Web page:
They're low in calories and are a top plant source of B-complex vitamins, including riboflavin, which helps keep skin healthy and eyesight sharp. They also leave other produce in the dust when it comes to selenium, an antioxidant that may protect against some cancers. And according to a study from researchers at the University of Illinois at Urbana-Champaign, mushrooms contain betaglucan and chitin, two types of fiber that absorb fat and whisk it out of the blood, lowering your risk for heart disease. All mushrooms offer benefits, but the big winner is the meaty portobello. It's high in selenium and potassium.
TRY THEM: Pop portobellos on the grill this summer and cook them as you would a burger. You can also mix any type into salads, or saute and add to pizza.

POWER FOOD: Pomegranate juice
Presqueezed pomegranate juice offers almost all the health perks of the whole fruit without the hassle (seeds to dig out, red-stained fingers!). The beverage has more antioxidants than red wine, green tea, cranberry juice and orange juice and is loaded with polyphenols, a type of antioxidant that may protect against cancer and promote heart health. In one study in the journal Clinical Nutrition, people with carotid-artery disease, which can lead to stroke, reversed some artery damage by drinking a little less than 2 ounces daily.
TRY IT: To balance the flavor and reduce calories, mix with an equal amount of seltzer or freshly brewed tea.

POWER FOOD: Sunflower seeds
With 25 percent more vitamin E than almonds, sunflower seeds are the new go-to snack for reducing the risk for heart disease and stroke. Vitamin E may also fight inflammation, which can lead to joint pain and cartilage deterioration. Only 4 tablespoons of dried seeds provide 12 milligrams of vitamin E--that's 80 percent of your daily needs. They're also full of fiber, healthy fats, protein and iron. Make sure to choose the unsalted type--the salted version may taste great, but they're higher in sodium.
TRY THEM: Shelled seeds are great tossed into salads, baked goods such as muffins or spice cake, meat loaf or any recipe that calls for nuts. You can also crush them, add some olive oil and use them as a coating for baked chicken or fish fillets.

POWER FOOD: Whole-grain cereal
No need to think outside the box: Many brands of breakfast cereal are loaded with filling fiber, which will help you head off a midmorning trip to the vending machine. Some even boast health claims: Shredded wheat, for example, is made from whole grains, which may lower cholesterol and reduce your heart disease risk. With about 250 calories (including lowfat milk) and only a few grams of fat, a bowlful also gives you an energy lift from the mix of good carbs and lean protein (when you add the milk). Note: Only whole-grain cereals offer these benefits.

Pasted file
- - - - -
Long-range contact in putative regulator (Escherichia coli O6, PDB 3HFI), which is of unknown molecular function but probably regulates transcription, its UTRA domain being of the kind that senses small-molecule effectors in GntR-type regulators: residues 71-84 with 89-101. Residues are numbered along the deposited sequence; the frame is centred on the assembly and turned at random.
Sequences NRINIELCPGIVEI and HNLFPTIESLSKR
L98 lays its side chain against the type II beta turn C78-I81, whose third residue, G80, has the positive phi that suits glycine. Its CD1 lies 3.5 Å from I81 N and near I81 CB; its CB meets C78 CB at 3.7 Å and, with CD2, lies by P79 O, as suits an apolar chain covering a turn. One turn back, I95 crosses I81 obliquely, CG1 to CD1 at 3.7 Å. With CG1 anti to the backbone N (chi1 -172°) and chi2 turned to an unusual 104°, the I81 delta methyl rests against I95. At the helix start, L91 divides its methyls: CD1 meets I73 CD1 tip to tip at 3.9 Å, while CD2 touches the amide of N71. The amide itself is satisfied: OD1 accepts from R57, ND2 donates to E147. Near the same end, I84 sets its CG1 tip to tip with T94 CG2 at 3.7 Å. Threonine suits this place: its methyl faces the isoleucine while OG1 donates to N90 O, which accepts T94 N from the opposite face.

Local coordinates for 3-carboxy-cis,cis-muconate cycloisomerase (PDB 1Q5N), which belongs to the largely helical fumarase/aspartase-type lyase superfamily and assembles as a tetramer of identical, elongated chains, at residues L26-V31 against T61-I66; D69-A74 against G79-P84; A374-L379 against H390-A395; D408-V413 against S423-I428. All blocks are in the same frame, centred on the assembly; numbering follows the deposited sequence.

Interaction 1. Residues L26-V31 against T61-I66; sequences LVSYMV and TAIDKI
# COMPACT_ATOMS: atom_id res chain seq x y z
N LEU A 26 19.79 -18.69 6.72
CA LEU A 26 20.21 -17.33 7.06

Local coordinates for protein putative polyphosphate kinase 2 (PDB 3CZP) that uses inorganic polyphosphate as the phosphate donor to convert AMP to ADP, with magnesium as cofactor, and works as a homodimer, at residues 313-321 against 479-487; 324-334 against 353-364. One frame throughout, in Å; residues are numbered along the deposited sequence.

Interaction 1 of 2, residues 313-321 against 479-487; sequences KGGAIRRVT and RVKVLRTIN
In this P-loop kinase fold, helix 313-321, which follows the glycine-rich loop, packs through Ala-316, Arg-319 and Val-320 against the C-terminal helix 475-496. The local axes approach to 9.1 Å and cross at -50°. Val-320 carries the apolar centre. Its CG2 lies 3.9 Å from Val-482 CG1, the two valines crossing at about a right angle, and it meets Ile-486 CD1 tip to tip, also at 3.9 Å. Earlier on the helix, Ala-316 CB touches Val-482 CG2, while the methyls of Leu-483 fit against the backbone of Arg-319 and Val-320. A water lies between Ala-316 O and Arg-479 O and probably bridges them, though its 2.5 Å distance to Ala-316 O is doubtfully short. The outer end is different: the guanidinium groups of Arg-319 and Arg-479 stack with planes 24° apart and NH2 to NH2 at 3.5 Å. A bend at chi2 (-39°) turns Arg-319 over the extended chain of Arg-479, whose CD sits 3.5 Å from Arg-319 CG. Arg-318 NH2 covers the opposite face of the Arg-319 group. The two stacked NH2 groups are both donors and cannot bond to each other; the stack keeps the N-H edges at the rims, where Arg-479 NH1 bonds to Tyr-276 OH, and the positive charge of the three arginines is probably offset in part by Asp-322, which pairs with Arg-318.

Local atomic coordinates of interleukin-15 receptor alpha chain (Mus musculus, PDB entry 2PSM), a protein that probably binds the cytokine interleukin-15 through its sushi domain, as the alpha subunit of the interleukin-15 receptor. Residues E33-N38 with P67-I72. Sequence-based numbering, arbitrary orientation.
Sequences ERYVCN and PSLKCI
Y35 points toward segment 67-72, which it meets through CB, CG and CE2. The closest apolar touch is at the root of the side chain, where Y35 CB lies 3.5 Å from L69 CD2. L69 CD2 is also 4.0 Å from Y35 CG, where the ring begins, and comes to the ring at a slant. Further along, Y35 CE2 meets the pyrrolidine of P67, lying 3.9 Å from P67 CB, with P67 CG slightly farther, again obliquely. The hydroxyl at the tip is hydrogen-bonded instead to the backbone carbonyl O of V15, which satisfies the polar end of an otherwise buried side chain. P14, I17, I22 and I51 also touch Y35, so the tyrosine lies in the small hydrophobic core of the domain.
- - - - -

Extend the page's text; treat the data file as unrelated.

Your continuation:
TRY IT: Choose types with at least 4 grams of fiber and no more than 6 g sugar per serving--I love steel cut oatmeal--and check serving size to make sure you keep calories in check. Then pour a bowl for breakfast, a snack or even dinner. By Lucy Danziger, SELF Editor-in-Chief.

8 Ways to Help Your Health Naturally

I've always been a little squeamish about taking medicine. Blame my dislike of forced medicine as a kid, but if there's a way to treat an ailment without drugs, sign me up. I usually opt for an ice pack to treat postworkout soreness instead of a painkiller, and I try to get all my vitamins and nutrients from whole fresh foods (fruits, veggies, nuts and lean meats) rather than popping a pill. Maybe that's why I love these all-natural ways to help your health. Salud!

Soothe sinus trouble
If you're congested, headachy or feverish, it could be the start of a sinus infection. Boil a few white onions. Breathing in the stinky steam with your head under a towel for several minutes can help open stuffed-up nasal passages, plus onions have proven antiviral properties.

Strengthen your heart
A handful of nuts (particularly almonds or walnuts) can lower cholesterol and blood pressure. The snacks are high in heart-healthy monounsaturated fat and omega-3 fatty acids, which help reduce LDL ("bad") cholesterol and keep the walls of the arteries healthy and elastic. Nuts also naturally curb cravings: People who eat 2 ounces of almonds a day consumed less food at subsequent meals, researchers from Purdue University in West Lafayette, Indiana, report. They seem to curb my desire for sweets--the fatty-sugary treats like brownies or cookies I usually reach for when I'm in need of a sweet fix.

Stabilize your blood sugar
Sprinkle cinnamon on your latte: Consuming as little as 1/4 teaspoon daily helps reduce blood sugar levels in people with type 2 diabetes. The spice, which has insulin-enhancing compounds, also lowers triglycerides, LDL and total cholesterol.

Heal wounds
Honey can disinfect cuts and help them heal faster. The syrup contains an enzyme that produces hydrogen peroxide, which kills germs, as well as antioxidants that may reduce inflammation. Raw honey is the most effective, but even the variety in packets will work. Warm it in the microwave, apply a tablespoon to a gauze pad and secure with medical tape. Reapply daily.

Banish bad breath
Cinnamon-flavored chewing gum has been shown to reduce bad-breath-inducing bacteria by more than 50 percent, according to researchers at the University of Illinois at Chicago.

Prevent tummy trouble
Love sushi? Don't ignore the wasabi on your plate. Yes, it looks like Play-Doh, but the green paste, which is the Japanese version of horseradish, has antibacterial properties that can help stave off food poisoning. Swirl it into soy sauce (low sodium is best!) for a kick of flavor and tummy protection.

Avoid falling asleep at the wheel!
Put a drop of peppermint essential oil in a tissue, and inhale the scent while you're delayed in traffic or on a long, leisurely drive. Catching a whiff can help make you more alert as well as lessen frustration of being stuck at the wheel.

By Lucy Danziger, SELF Editor-in-Chief.